My husband and I are fortunate to have work schedules that enable us to each work outside the home without needing daycare. Lou is always home with at least one parent. The downside is that he is an only child and has limited social opportunities. There just aren't many preschool aged children nearby. My main reason for researching preschools is to help fulfill my son's social needs. I am not concerned with finding a school with challenging curriculum or schools that claim high test scores or better "kindergarten readiness." I just want my little guy to get to meet and play with other kids his age. I know this need can be fulfilled in many ways like playgroups and other activities. Due to our work schedules and location, preschool is the easiest and most consistent place to facilitate social opportunities.

Although the social aspect is appealing, I still wasn't convinced that enrolling my son in preschool was the right decision for him. There are so many things to consider. Am I ready to expose him to a classroom environment for learning? Am I comfortable with the things preschools will be teaching? Do I agree with their forms of discipline? Can I afford it? Would my money be better spent buying materials to enhance learning at home? Does my son even want to go to school? I could go on and on. Decisions like this are tough.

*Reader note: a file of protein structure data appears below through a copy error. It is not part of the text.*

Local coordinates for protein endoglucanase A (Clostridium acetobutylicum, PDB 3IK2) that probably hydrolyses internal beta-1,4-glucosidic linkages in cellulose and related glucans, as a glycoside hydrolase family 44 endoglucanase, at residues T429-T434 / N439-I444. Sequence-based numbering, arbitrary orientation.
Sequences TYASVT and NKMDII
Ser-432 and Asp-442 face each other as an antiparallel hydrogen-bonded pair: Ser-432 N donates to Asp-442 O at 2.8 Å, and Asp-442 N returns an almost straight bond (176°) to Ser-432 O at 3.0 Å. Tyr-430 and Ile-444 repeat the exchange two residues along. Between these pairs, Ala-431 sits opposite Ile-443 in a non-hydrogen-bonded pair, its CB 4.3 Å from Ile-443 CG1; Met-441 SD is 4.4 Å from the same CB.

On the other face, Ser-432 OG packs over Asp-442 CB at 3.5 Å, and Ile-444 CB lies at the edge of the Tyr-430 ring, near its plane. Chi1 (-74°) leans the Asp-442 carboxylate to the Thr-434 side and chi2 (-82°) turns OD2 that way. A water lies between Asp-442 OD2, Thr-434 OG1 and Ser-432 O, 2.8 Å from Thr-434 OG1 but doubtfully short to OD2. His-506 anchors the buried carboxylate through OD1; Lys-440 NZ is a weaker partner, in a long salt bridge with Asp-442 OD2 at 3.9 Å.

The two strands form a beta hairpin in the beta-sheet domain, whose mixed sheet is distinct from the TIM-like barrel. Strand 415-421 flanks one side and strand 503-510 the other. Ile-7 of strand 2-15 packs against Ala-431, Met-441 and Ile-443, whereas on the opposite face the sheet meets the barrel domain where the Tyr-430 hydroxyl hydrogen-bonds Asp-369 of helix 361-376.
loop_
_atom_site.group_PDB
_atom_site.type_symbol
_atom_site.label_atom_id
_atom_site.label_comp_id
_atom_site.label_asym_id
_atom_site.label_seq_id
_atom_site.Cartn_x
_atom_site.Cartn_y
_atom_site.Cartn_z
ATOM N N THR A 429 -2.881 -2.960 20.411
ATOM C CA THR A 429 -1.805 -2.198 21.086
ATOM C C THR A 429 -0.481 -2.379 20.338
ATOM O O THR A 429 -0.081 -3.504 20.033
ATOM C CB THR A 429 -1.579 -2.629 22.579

Long story short: I wasn't able to find a preschool that was the right fit for us. The right school, found us. Not long after I had made up my mind about keeping Lou out of preschool, a close family friend opened a preschool in her home. Since I know her personally I was better able to ask a multitude of questions without her getting defensive or trying to "sell" the school. She shares my same views on discipline and age appropriate curriculum. She keeps her class size small and the "classroom" still feels like a home. (And when you have connections like this, you just can't beat the price.) Call it fate, karma, answered prayers or whatever you choose, but I am so glad I was finally able to find something that combined a non-traditional school in a home with the social opportunities my son needs.

Is preschool important to you? Why or why not? What factors helped you decide whether to go with a traditional school or a non-traditional alternative? I'd love to hear your feedback!